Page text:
One of our favorite things to do with the dogs is to get out for a hike on a beautiful day. It’s good exercise for us all, and when you combine it with fantastic scenery and some off-leash time for Buster … well, there’s really nothing better.
We spent ten days checking out the local scene in Boise, and frankly, we didn’t find much that would make us want to go back. They do have a lovely Greenbelt that runs along the river for 25 miles, but the city itself felt kind of meh – people were not particularly friendly, there wasn’t much going on, and pet friendly activities were pretty limited. The highlight of our trip was finding the trail system at Table Rock – so let’s talk about that!
Table Rock is a few miles southeast of Boise and parking at the Old Idaho State Penitentiary gives you access to the trails. Because it’s a local landmark, we chose the hike to the summit – and with the fall colors just starting to pop, the views did not disappoint.
The rules for pets are pretty generous: dogs can run off-leash if they are not disturbing wildlife or causing a safety concern with other trail users. Dogs must be under their owner’s control, not more than 30 feet away from you at any time, and dog owners must carry a leash and waste bag with them.
Though it’s less than two miles to the top, the climb will definitely get your heart rate up and make your leg muscles burn. Fortunately, once you’re there, you’ll find benches where you can catch your breath and have a look around.
From the parking lot, there are a number of trails to choose from, but if you want to hike Table Rock, my suggestion is to go before the crowds arrive – especially if you want your dog to run off-leash. This is a heavily used trail for runners, site seers, and families. We were back to the car by 11am and the trail was already pretty congested.
Off-leash trails can create a bit of a challenge for us, because our dogs are so different. Buster loves to run, has a solid recall, and does well with other dogs when he’s off-leash. Ty is basically the opposite – he’s afraid of other dogs and will lunge if he’s approached, and cannot be left off-leash because it would be the last time we ever saw him.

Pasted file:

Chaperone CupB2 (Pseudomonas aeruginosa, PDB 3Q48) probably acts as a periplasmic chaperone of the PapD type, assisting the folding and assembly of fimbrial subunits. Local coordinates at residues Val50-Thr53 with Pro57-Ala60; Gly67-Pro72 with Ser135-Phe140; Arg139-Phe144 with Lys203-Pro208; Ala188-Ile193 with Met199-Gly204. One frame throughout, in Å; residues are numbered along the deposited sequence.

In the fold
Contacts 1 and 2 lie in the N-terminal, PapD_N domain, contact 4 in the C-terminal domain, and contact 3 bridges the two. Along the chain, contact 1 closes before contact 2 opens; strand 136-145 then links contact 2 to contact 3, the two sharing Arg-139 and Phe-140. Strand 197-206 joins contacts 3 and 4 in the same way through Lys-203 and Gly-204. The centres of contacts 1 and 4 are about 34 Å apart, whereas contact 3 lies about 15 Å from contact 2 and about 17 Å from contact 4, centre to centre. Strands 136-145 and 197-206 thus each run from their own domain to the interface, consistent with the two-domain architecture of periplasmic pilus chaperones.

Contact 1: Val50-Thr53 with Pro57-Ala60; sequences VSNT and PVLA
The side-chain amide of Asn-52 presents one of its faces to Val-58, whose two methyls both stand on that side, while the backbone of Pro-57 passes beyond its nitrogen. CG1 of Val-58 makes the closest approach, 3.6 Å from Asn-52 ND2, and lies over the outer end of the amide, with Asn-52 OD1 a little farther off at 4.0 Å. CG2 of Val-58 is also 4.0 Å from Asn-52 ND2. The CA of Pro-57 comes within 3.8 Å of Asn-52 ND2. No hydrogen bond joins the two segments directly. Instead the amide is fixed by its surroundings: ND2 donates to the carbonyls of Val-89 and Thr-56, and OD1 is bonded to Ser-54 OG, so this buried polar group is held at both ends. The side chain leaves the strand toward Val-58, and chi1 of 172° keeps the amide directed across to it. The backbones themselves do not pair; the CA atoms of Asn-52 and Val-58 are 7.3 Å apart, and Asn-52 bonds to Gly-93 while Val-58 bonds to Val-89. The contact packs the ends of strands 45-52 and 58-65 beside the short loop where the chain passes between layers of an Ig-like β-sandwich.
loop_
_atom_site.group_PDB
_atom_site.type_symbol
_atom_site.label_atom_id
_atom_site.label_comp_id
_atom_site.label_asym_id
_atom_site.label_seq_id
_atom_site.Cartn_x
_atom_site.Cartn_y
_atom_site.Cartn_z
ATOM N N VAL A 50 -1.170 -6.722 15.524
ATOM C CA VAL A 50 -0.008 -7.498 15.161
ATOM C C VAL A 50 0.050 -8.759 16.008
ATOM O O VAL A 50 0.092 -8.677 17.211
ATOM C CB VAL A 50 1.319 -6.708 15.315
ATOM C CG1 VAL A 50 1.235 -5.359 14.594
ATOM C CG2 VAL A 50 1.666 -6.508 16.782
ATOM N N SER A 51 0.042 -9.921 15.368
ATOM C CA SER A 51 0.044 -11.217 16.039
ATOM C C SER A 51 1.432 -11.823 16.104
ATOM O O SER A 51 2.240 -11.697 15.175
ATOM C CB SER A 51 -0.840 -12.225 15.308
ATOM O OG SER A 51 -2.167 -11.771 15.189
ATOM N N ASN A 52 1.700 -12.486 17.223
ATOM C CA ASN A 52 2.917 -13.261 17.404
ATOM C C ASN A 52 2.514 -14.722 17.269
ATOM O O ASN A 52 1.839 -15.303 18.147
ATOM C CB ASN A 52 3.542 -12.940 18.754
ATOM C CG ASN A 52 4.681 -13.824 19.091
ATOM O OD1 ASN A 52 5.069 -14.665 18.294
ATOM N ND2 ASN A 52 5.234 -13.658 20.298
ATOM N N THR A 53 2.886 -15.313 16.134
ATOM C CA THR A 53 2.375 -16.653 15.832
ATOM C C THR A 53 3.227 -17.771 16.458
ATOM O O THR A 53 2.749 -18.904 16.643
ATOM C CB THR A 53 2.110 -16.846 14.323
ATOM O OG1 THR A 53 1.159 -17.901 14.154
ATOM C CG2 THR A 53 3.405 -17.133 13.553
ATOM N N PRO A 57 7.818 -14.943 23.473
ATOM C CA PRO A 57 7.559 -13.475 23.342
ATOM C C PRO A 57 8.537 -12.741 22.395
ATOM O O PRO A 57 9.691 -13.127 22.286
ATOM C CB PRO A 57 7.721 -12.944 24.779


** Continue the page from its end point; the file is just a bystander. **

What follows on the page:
Living with these two dogs that are so different has given us a unique perspective on how to best handle encounters with other dogs on trails. Here are our suggestions:
- When we meet a dog that is off-leash on an off-leash trail, I assume he’s friendly with other dogs and fine for Buster to approach without asking permission. However, I keep an eye on the body language of both the strange dog and my dog while they meet and stay ready to call Buster to me if need be.
- When we meet a dog that is leashed on an off-leash trail, I don’t let Buster approach without first taking note of the dog’s body language and asking if it’s okay with the owner. Perhaps they’re working on training and would rather not have Buster get too close. Perhaps the dog is scared of other dogs, like Ty is, and just wants to be left to his walk in peace. Either way, I don’t take offense – it’s good practice for Buster to use some self control and let the dog pass without a thorough sniffing.
- When we meet off-leash dogs on a trail that requires leashes, my first reaction is to get angry. These are the trails where I allow myself to relax, because (presumably) any dog-on-dog interactions will be managed at the end of a six foot leash. So, when a dog comes bounding down the trail unfettered, his owner is responsible for stealing my tranquility. I how have to deal with corralling this dog before they get close enough to startle Ty while the owner calls from somewhere down the trail, “Don’t worry, he’s friendly!” My reply is usually pretty snarky and goes something like, “Putting ME in the position of having to control YOUR dog isn’t friendly, and I don’t appreciate it.”
Do you agree, or am I over-reacting? I’d love to hear your tips for dog hiking etiquette – please leave a note and share your experiences in the comments!
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